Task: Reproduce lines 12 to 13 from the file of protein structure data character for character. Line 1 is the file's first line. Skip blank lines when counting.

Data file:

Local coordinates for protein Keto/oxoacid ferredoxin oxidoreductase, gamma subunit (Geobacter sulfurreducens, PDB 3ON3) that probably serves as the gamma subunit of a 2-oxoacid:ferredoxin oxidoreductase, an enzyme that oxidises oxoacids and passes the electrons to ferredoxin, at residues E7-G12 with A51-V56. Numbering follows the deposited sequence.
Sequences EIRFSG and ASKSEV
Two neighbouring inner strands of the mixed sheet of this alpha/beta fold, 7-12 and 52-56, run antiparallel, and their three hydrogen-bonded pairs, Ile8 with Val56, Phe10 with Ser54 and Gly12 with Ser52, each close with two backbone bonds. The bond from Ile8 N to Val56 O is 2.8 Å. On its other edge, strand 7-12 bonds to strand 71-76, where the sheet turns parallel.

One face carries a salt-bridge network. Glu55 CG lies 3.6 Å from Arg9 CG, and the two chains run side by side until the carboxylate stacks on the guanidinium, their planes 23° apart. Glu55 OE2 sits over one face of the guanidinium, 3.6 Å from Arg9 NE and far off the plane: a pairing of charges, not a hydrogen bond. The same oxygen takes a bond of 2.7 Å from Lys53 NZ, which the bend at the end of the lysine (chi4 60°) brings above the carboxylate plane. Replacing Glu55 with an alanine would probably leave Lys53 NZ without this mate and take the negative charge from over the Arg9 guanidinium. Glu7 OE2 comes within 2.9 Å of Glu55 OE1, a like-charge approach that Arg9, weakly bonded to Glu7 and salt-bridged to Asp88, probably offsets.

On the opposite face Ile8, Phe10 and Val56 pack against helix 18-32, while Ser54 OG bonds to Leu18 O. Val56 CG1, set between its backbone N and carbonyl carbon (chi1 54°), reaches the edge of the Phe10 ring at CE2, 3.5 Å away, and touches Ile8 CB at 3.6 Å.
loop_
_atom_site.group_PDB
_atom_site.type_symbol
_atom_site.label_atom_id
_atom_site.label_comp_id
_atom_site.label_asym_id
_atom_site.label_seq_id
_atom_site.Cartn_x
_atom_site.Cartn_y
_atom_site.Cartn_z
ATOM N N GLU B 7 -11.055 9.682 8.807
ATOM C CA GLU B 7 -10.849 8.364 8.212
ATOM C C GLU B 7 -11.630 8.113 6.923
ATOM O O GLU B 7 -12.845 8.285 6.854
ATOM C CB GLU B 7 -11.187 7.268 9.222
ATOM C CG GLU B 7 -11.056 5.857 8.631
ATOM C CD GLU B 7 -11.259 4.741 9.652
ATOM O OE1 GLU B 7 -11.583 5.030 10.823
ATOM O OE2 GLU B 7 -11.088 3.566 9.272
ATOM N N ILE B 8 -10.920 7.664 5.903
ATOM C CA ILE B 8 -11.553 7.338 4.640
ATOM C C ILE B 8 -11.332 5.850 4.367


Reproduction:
_atom_site.label_seq_id
_atom_site.Cartn_x